As a researcher, I think researchers need lots of different key skills. But the kinds of key skills that are important in in my research, and my research is about designing tools for people to use at work and at home, are threefold. And the first is you have to be good at desk work. And this sounds obvious, but it desk work, basically means reading, searching through libraries, going online tools, finding out what's being researched before in that particular space. And you know, it's just like essay writing, it's just finding out what's been not been understood. So if you're interested in what people are doing, there are 1000s of anthropological studies of human activities. And you will find something to inform you so that when you go to look at the setting in which you want to create innovation, you're already well briefed. And that leads to the second set of skills that a good researcher in my field needs, which is human skills, and human skills. But by that I mean, you have to have the capacity to, to listen to people and be genuinely interested in and we mustn't patronize them, you must have the skill to be absolutely enchanted by what people tell you about their lives. If you are enchanted, you will find that they will tell you more, because they know you're interested, if you pretend you're interested in you just filling out a form, and just filling out with the minimum amounts of information, they can see that and they won't tell you the things that you need to know. And what you need to know are the things that are not obvious, which is what I led to in the nature of research. They tell you things about how some particular workplace really functions as against how we ought to function. How relationships between organizations are producing products, where each other, how they really what is their real characteristic, what's the given take, they tell you those sorts of things. And that's what you need if you want to kind of create innovations, which makes a difference. And then I think the last thing you want is modesty because you have to have been monitored enough to know that although you can come up with solutions, your solutions are never going to solve all problems. But But if but if you're modest about it, you can come up with good or bad solutions. And if but if you're not modest, and you too ambitious, you come up with solutions, which are too, too complex, too clunky and are never going to work. So you kind of need modesty so as to be to be realistic about what you can do even though you put a lot of effort into a lot of desk work and a lot of human work. And then underscoring all of it. You need to be enthusiastic about what you're doing. Because even though it might seem modest, your enthusiasm is going to be part and parcel of what makes people enthusiastic. Your ideas. So if you're enthusiastic, you will persuade people through your enthusiasm that what you've researched, or you've understood by your human work is valid. And if you're not enthusiastic if you don't have that kind of joie de vive about your ideas, people themselves won't try them. They're just think ours is another idea. And one of the things you you will learn as you get to be my edges, lots of people as long as people offering ideas. And the part of the problem with good research is getting good ideas noticed and one of the ways that ideas get noticed is because of the enthusiasm with which they are described and explained and advocated. And that's also bound up with clearly with it. The need for those ideas to be appropriate for the task that they're trying to help create some innovation and persistence and and determination because one of the things you find when you create some innovation. So you might create innovation, you might get something patented, you might get something engineered. And then you might get, say, a third party organization to, to, to be very interested in taking them up your concept. But then when you start working with a third party organization, another organization, they see things slightly differently. And then they do have their own customers, and they see things slightly differently. And each time you go through those sort of different places, first your own company, then another company, then say customers from that, how your thing is understood shifts, and you have to, you have to adjust to that and yet, persistently explain what you think the value of your proposition is. And sometimes it feels as if you're constantly doing that, and you've been doing it for months and months to a different audience. And the Jordan seems to come with slightly different perspectives. And what you learn is that the world's enormous and large, and it's very peak, so many people are doing so many different things that To try and explain what you're about requires, like a long footpath, of explaining to different people and different communities, that sort of the same thing, but speaking to their concerns, and their aspirations and their perspectives each time. And that, that that requires patience. And it also reminds you that the world is is a big, and there are lots of people doing a lot of slightly different things. And over when you work with lots of different people. Each of those different things add up to quite big differences.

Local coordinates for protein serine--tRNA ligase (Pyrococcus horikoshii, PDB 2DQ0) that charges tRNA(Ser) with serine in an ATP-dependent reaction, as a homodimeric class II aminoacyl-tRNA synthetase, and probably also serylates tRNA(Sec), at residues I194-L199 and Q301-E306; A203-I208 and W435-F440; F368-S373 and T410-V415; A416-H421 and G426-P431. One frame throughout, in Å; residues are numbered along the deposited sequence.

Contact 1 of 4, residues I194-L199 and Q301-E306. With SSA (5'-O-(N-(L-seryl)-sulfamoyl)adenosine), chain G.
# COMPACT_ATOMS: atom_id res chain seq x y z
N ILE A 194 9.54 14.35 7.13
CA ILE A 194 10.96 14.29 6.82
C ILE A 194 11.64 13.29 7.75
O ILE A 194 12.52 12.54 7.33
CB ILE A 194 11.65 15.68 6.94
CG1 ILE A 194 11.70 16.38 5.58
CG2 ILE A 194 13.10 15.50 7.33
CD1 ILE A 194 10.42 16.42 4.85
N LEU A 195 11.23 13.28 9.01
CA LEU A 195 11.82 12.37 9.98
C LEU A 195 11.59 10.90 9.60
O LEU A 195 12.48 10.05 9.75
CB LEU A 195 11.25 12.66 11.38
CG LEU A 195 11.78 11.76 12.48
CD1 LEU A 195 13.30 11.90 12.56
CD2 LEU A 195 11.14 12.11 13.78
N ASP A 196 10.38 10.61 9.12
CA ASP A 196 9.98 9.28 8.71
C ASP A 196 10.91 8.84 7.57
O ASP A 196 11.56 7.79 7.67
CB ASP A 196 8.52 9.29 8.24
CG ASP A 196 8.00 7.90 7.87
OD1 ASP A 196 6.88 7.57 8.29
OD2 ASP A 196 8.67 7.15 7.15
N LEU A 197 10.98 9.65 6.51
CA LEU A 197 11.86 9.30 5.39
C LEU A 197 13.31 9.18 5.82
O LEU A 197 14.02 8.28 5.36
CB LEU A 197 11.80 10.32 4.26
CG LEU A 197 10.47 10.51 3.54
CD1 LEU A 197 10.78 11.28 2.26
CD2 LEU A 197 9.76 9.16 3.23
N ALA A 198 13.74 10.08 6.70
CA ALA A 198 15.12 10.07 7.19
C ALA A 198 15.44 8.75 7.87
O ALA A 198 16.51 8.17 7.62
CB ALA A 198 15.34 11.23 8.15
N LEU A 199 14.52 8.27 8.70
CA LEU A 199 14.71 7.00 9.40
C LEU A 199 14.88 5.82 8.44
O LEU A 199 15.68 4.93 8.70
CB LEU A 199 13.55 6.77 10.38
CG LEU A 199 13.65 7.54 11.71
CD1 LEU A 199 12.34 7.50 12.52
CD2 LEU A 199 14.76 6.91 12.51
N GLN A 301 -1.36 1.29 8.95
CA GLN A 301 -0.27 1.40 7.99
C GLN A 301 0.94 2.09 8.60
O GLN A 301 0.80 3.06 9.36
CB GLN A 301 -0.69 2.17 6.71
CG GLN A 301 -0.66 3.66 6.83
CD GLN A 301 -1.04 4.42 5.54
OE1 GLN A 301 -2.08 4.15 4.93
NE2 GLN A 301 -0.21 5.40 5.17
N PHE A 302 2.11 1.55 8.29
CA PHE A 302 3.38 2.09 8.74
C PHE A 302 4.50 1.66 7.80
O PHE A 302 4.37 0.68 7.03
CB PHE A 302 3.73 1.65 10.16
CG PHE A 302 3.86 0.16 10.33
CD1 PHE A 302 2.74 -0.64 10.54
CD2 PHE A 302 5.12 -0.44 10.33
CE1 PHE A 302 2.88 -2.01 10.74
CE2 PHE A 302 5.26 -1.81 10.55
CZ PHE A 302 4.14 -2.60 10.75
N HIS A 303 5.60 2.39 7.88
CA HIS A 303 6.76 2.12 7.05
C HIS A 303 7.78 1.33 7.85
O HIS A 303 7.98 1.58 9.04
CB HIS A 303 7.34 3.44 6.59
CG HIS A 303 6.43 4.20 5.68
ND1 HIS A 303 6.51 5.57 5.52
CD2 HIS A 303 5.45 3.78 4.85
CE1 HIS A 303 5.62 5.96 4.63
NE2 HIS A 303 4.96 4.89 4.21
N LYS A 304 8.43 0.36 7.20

Roy Sharples: